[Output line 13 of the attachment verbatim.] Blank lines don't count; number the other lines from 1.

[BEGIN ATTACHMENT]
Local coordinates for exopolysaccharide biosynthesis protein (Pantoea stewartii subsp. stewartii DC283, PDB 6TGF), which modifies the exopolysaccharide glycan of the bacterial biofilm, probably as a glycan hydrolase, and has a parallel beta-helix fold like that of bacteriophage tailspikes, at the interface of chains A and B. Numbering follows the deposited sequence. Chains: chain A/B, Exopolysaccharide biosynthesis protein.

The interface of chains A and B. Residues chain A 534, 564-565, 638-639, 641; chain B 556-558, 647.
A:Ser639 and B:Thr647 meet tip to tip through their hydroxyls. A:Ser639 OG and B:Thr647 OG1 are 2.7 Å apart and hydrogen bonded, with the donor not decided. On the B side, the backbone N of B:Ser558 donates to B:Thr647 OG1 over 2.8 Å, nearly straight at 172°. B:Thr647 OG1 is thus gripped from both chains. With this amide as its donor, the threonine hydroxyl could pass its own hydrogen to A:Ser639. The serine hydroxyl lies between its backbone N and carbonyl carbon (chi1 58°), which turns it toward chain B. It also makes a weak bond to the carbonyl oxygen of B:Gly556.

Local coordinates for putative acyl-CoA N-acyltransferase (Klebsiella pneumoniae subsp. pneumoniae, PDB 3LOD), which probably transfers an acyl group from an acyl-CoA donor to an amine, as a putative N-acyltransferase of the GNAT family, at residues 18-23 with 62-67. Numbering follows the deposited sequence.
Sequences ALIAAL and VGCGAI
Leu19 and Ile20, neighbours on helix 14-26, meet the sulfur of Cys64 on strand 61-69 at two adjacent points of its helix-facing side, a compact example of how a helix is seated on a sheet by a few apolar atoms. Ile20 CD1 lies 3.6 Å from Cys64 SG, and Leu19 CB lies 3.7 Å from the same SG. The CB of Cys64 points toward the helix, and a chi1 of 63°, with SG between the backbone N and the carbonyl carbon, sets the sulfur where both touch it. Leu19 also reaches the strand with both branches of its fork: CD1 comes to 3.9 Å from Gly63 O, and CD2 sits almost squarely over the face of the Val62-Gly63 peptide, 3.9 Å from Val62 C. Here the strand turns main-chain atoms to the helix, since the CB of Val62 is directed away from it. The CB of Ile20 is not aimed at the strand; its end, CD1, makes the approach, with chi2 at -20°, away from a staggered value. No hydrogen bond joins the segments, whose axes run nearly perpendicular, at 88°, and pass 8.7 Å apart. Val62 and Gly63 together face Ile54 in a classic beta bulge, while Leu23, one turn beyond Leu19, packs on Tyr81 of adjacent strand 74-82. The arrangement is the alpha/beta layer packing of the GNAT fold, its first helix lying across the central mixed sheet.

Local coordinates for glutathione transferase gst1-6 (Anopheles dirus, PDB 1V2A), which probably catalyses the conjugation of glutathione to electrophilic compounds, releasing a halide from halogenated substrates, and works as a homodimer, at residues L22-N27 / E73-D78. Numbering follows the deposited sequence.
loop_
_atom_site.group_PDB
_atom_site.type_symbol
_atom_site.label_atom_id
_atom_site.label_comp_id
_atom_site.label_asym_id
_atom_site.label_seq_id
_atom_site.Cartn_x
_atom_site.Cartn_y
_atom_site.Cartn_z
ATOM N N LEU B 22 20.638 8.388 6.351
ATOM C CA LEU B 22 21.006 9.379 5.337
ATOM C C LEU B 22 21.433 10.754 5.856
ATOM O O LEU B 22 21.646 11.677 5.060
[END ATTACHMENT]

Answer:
_atom_site.label_asym_id